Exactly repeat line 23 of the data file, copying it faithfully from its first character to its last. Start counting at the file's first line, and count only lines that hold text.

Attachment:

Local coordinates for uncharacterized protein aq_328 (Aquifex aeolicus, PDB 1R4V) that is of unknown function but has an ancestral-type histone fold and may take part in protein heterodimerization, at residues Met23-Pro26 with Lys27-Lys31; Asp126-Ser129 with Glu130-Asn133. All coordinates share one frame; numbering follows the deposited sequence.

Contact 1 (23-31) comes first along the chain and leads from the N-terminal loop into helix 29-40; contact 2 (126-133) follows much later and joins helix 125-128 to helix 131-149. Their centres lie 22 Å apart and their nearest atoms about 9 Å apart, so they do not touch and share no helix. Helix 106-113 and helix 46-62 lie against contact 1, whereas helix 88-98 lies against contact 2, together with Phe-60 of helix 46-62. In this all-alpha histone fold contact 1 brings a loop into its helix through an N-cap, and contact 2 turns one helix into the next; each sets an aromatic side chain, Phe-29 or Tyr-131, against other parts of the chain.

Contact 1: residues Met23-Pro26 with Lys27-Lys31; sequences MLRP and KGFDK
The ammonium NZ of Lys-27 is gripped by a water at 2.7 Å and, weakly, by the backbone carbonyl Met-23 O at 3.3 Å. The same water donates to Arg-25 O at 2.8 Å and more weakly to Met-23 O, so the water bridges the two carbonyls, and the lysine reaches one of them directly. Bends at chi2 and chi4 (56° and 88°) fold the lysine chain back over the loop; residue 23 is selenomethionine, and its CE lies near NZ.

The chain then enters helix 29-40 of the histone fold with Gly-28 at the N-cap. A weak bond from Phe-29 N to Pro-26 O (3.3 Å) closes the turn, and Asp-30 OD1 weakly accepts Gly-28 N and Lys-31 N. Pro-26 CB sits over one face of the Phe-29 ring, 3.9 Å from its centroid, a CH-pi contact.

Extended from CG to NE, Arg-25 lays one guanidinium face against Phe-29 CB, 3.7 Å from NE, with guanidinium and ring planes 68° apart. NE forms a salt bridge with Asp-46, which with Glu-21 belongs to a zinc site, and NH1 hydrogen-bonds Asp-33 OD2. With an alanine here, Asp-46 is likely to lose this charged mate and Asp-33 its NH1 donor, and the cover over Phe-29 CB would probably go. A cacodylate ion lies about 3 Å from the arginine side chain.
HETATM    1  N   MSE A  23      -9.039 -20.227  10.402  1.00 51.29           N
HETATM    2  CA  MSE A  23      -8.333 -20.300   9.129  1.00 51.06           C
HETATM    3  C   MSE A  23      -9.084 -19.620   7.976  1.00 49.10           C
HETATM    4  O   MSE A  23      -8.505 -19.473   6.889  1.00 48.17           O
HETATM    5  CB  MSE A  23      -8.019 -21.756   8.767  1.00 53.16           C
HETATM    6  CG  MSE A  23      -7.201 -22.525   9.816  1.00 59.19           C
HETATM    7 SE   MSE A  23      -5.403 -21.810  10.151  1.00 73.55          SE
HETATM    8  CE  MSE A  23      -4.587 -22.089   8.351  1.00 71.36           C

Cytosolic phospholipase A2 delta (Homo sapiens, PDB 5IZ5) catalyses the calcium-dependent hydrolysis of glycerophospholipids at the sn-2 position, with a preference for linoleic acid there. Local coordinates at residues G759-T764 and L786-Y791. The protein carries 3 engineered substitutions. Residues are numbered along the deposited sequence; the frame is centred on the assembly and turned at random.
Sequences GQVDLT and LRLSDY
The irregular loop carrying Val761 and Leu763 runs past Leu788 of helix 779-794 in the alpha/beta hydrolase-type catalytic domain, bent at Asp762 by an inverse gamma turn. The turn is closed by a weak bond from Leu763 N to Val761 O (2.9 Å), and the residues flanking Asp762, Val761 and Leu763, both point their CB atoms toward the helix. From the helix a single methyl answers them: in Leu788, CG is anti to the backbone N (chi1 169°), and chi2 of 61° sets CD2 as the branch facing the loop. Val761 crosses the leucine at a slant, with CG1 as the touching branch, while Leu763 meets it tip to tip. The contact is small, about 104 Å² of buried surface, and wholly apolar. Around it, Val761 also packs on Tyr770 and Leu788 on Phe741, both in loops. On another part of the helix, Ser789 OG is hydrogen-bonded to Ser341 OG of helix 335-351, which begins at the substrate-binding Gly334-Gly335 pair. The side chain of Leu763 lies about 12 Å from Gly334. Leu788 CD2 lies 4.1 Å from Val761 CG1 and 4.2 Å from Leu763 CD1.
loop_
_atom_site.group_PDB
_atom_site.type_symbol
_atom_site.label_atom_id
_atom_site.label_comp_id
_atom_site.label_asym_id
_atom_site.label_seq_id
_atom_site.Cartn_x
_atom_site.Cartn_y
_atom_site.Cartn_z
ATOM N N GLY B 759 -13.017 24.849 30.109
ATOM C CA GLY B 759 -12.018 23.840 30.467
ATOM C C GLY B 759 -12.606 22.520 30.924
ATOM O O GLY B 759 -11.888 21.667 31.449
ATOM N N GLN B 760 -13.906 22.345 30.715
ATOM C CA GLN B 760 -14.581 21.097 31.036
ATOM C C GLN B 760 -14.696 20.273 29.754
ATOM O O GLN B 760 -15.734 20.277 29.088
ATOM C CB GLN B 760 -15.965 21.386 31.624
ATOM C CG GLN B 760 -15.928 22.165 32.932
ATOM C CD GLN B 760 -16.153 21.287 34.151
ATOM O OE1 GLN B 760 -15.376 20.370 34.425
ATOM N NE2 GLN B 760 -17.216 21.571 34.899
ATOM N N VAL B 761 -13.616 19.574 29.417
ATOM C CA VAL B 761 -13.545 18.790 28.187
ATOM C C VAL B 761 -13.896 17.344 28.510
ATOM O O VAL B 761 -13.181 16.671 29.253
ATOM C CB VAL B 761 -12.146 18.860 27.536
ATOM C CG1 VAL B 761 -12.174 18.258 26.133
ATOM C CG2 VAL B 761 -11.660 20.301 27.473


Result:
_atom_site.label_asym_id